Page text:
Praising and Thanking God, Now and Forever



There are not too many things in life that are certain, as the saying goes, except for death and taxes. But in addition to those two things, I would like to add one more that I have discovered over the years. That  one certain thing that we all must do is to praise and thank God.  We must always find the time to do this, even during the bad times.  Why?  Because not only is it what we were made for, but it brings untold graces into our bodies and souls as well.  Praising God should be as natural to us as breathing or eating. Let’s take a look at what the Bible has to say about this.

An Old Testament Sacrifice of Praise

In the Old Testament, there were animal sacrifices.  Every day in the Temple in Jerusalem, animals were slaughtered twice a day in fulfillment of the punishment for the Golden Calf incident. But in addition to animal sacrifices, there was also the “Todah” sacrifice, or the sacrifice of praise and thanksgiving (“todah” in Hebrew can be translated into either “praise” or “thanksgiving” in English). The Todah sacrifice was offered by the Jews to God in thanksgiving for a successful outcome to a bad situation. It can be found in Leviticus 7:11-14:

This is the ritual for the communion sacrifice that is offered to the LORD. If someone offers it for thanksgiving, that person shall offer it with unleavened cakes mixed with oil, unleavened wafers spread with oil, and cakes made of bran flour mixed with oil and well kneaded. One shall present this offering together with loaves of leavened bread along with the thanksgiving communion sacrifice. From this the individual shall offer one bread of each type of offering as a contribution to the LORD; this shall belong to the priest who splashes the blood of the communion offering.”

Here in Leviticus we have a biblical type of the Eucharist, with a priest, communion, thanksgiving, unleavened bread, and blood! The Todah sacrifice was the only time that non-priestly Jews could eat consecrated bread.

The Passover meal is also a “todah” sacrifice:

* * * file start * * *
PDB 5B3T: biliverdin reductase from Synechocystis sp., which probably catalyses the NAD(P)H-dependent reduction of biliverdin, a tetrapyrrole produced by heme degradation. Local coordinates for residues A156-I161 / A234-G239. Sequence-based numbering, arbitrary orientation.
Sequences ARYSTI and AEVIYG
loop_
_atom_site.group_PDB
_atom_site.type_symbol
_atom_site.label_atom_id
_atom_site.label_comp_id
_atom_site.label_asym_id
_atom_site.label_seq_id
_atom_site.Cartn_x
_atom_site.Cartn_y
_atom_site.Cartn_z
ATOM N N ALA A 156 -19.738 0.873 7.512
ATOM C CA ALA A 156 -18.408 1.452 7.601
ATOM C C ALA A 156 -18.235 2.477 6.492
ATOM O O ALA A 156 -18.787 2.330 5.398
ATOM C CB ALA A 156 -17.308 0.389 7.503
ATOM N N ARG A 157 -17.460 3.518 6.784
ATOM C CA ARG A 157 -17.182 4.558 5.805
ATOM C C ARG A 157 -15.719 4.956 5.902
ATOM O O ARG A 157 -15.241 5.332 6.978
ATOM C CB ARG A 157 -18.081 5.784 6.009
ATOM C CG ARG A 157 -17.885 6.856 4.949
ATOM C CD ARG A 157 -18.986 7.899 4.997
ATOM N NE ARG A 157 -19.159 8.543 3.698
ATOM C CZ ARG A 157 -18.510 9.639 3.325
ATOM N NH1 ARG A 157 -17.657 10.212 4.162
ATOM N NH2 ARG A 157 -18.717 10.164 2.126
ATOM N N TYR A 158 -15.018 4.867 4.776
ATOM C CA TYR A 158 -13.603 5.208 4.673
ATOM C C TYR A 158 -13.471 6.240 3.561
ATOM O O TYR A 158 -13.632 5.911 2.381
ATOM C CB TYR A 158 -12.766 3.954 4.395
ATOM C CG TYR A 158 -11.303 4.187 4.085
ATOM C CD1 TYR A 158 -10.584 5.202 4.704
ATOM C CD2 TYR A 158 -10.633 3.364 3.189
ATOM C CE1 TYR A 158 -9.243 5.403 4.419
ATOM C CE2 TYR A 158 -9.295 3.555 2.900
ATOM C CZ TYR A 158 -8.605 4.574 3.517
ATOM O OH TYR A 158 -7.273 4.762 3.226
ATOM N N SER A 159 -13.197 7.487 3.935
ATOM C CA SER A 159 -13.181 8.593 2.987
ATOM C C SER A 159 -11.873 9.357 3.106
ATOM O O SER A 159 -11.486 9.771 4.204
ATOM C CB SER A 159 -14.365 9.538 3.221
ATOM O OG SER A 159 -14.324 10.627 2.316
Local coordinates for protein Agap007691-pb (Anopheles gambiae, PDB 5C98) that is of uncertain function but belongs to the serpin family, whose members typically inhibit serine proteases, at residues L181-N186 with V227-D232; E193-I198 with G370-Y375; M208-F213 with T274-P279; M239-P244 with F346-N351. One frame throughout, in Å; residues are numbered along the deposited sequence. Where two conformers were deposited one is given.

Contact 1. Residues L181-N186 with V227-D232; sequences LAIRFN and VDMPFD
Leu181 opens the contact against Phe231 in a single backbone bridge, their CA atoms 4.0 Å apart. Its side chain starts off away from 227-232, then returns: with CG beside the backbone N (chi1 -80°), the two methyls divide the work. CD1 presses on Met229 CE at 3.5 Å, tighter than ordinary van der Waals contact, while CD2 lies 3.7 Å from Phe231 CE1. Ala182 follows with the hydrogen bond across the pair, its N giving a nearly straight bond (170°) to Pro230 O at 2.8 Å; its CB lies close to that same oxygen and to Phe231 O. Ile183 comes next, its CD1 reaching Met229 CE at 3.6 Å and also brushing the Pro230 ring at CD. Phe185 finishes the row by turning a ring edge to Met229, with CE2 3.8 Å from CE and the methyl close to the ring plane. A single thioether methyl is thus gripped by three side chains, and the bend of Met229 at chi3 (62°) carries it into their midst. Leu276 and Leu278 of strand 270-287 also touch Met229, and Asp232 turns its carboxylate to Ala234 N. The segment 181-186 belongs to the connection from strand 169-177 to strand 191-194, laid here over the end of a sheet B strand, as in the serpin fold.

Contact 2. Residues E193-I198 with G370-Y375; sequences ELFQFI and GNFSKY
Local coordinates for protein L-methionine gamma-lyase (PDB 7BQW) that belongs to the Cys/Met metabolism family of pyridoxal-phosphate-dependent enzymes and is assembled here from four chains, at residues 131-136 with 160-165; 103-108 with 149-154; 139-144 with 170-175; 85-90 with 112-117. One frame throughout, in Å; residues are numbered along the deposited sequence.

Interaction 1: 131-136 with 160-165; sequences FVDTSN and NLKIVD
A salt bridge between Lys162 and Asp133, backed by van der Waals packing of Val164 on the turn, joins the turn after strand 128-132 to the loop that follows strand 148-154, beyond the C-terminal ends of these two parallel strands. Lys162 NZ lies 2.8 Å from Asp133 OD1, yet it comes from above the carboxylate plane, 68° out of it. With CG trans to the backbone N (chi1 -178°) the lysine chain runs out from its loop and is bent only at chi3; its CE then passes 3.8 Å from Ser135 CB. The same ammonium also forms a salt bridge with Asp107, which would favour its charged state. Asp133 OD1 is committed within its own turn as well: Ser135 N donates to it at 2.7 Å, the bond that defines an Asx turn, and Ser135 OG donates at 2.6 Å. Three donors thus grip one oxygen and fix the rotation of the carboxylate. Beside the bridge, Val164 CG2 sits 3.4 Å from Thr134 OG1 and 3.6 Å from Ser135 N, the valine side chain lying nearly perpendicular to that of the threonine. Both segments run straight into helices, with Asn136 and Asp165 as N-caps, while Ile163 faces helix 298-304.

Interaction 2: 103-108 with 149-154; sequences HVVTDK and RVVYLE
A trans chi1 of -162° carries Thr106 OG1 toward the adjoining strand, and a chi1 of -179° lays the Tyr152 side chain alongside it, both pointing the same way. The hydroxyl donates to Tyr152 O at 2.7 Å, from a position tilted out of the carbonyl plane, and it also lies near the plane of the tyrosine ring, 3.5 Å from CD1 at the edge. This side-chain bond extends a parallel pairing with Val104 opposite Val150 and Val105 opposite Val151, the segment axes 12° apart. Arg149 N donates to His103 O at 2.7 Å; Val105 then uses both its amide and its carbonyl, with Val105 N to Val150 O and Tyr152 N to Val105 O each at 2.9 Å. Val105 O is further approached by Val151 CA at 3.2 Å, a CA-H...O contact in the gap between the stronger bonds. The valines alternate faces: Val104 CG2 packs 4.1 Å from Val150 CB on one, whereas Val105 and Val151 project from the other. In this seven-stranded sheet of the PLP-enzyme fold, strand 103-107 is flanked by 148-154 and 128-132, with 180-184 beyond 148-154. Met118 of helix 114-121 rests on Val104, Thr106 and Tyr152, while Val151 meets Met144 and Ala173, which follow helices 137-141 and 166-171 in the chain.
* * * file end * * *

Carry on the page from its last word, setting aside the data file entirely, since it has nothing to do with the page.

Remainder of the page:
Exodus 12:14: “This day will be a day of remembrance for you, which your future generations will celebrate with pilgrimage to the LORD; you will celebrate it as a statute forever.”

The word “remembrance” used here is “anamnesis” in Greek. “Anamnesis”  means to perform a memorial sacrifice so as to make the past event present today, in a spiritual way. That is why the Jews to this day, personalize the Passover meal by including themselves as slaves in Egypt, by saying, 

Deuteronomy 6:21:“We were slaves to Pharaoh in Egypt, and the L-rd, our G-d, took us out from there with a strong hand and with an outstretched arm.

The Passover Becomes the Eucharist

Jesus forever changed the old Passover meal into the “Eucharist,” which means “Thanksgiving,” during the Last Supper. First He gave thanks, then He held up a piece of unleavened bread, and declared it be His body. Next, He held up a cup of wine and declared it to be His blood. Then He said to “do this in “remembrance” (anamnesis) of me. When we participate in this memorial sacrificial meal called the Eucharist, we are doing much more than just “recalling” a past event. Like the Jews and the Passover, the past event, the original Eucharist (a memorial sacrifice of Christ Himself which forgives venial sins), becomes spiritually and physically present to us today. Through time and space, the exact same sacrifice of  Christ Himself  (it is not a re-sacrifice, but a re-presentation of the original one) now becomes our saving grace. The daily supernatural food of the Eucharist at Mass now replaces the daily supernatural manna in the desert. Instead of the manna curing the hunger of the Jews, the Eucharist now cures our sinfulness. Pope St. John Paul II said that by participating in the Eucharist, a “sacrifice of praise,” is to offer praise as a sacrifice!  When we pray the “Our Father” and ask God to “give us this day “our daily bread,” we are asking Jesus for the grace to receive Him daily in the Eucharist, just as the Jews received manna daily in the desert.